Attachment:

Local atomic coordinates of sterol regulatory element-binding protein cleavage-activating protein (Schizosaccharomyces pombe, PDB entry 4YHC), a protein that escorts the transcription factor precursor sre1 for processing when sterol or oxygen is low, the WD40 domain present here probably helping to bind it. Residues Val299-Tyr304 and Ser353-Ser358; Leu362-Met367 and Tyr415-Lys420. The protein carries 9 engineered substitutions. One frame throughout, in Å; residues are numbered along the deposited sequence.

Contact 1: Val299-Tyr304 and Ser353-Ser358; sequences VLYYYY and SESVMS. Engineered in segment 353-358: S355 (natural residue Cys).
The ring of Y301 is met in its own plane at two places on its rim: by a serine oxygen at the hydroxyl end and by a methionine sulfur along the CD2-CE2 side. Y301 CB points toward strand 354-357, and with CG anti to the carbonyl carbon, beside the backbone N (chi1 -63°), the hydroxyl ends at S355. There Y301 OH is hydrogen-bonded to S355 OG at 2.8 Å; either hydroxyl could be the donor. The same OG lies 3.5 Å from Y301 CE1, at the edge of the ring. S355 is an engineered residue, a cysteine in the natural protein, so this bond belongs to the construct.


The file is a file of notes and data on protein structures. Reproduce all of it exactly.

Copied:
Local atomic coordinates of sterol regulatory element-binding protein cleavage-activating protein (Schizosaccharomyces pombe, PDB entry 4YHC), a protein that escorts the transcription factor precursor sre1 for processing when sterol or oxygen is low, the WD40 domain present here probably helping to bind it. Residues Val299-Tyr304 and Ser353-Ser358; Leu362-Met367 and Tyr415-Lys420. The protein carries 9 engineered substitutions. One frame throughout, in Å; residues are numbered along the deposited sequence.

Contact 1: Val299-Tyr304 and Ser353-Ser358; sequences VLYYYY and SESVMS. Engineered in segment 353-358: S355 (natural residue Cys).
The ring of Y301 is met in its own plane at two places on its rim: by a serine oxygen at the hydroxyl end and by a methionine sulfur along the CD2-CE2 side. Y301 CB points toward strand 354-357, and with CG anti to the carbonyl carbon, beside the backbone N (chi1 -63°), the hydroxyl ends at S355. There Y301 OH is hydrogen-bonded to S355 OG at 2.8 Å; either hydroxyl could be the donor. The same OG lies 3.5 Å from Y301 CE1, at the edge of the ring. S355 is an engineered residue, a cysteine in the natural protein, so this bond belongs to the construct.